Binary search tree (Java)

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A simple binary search tree, implemented as an object-oriented, recursive data structure in Java, for objects that extend Comparable. Note that Java already provides efficient tree-based data structures, e.g. TreeSet and TreeMap.


A node in a binary tree has three attributes: the left and the right child nodes and a value. The tree has one root node. This is the structure of the binary tree, as represented in the UML class diagram below.


When adding an element to the tree, if the element is in the tree already, it is not added. The proper place to insert at is searched recursivley by calling the insert method.

public void add(E element) {
    if (root == null && element != null) {
        root = new Node<E>(element);
    } else if (element != null) {
        root = insert(root, element);

The recursive insertion method takes two parameters: the node to search from and the element to add. It returns the node including the inserted new element. When the value is already in the tree, nothing is done. For a more sophisticated tree, we could add the new element, count frequencies, etc.

if (compare == 0) {
    return result;
  • In case the new value needs to be inserted in the left subtree:
if (compare > 0) {
    if (result.left != null) {
        result.left = insert(result.left, value);
    } else {
        result.left = new Node<E>(value);
  • In case the new value needs to be inserted in the right subtree:
else if (compare < 0) {
    if (result.right != null) {
        result.right = insert(result.right, value);
    } else {
        result.right = new Node<E>(value);
  • Search for a value in the tree, return the element if found or null if the element is not in the tree. Iteratively search a value in the tree, starting from the root, continuing either in the left or in the right subtree. Return the element, if found:
public E get(E key) {
    if (root == null)
        return null;
    Node<E> node = root;
    int compareResult;
    while ((compareResult = node.value.compareTo(key)) != 0) {
        if (compareResult > 0) {
            if (node.left != null)
                node = node.left;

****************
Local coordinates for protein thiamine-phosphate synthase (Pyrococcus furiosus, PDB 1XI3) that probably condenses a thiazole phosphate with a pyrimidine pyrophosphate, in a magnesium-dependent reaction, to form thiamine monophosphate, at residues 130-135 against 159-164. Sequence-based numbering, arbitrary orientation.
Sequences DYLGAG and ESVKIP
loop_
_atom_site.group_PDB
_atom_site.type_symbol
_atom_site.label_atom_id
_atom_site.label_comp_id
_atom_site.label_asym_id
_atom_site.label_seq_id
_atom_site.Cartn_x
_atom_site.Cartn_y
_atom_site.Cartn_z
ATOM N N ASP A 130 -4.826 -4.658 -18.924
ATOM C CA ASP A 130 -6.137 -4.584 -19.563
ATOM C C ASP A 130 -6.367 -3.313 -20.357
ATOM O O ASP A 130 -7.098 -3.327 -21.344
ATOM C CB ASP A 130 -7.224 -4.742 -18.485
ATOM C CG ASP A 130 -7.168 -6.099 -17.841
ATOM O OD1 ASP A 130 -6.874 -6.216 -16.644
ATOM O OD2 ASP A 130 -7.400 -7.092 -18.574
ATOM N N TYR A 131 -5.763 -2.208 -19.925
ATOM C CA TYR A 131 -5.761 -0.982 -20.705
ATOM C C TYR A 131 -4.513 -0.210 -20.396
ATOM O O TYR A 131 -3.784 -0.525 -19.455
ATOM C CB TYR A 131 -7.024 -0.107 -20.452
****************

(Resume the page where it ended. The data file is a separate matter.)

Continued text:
return null;
        } else {
            if (node.right != null)
                node = node.right;
                return null;
    return node.value;


  • Create a List from the tree and return it:
public List<E> toList() {
    List<E> result = new ArrayList<E>();
    treeToList(root, result);
    return result;
  • Recursive preorder traversal of the tree, saving the values to the array:
private void treeToList(Node<E> node, List<E> goal) {
    if (node != null) {
        treeToList(node.left, goal);
        treeToList(node.right, goal);


  • Sample usage: we create a tree and add a few strings. We check if it's sorted and if searching works (uses JUnit 4, requiring Java 5):
BinaryTree<String> tree = new BinaryTree<String>();
assertEquals(new String[]{ "Berhard", "Hanno", "Zacharias" }, tree.toList().toArray(new String[3]));
assertEquals(null, tree.get("Otto"));
assertEquals("Hanno", tree.get("Hanno"));
  • The complete program:
import java.util.List;
import java.util.ArrayList;
import java.util.Arrays;
import static org.junit.Assert.*;
import org.junit.Test;
class Node<E extends Comparable<? super E>> {
	public Node<E> left;
	public Node<E> right;
	public final E value;
	Node(E value) {
		this.value = value;
	Node(Node<E> node) {
		left = node.left;
		right = node.right;
		value = node.value;
public class BinaryTree<E extends Comparable<? super E>> {
	Node<E> root;
	int size = 0;
	int i;
	public void testTree() {
	private Node<E> insert(Node<E> node, E value) {
		Node<E> result = new Node<E>(node);
		int compare = result.value.compareTo(value);
		return result;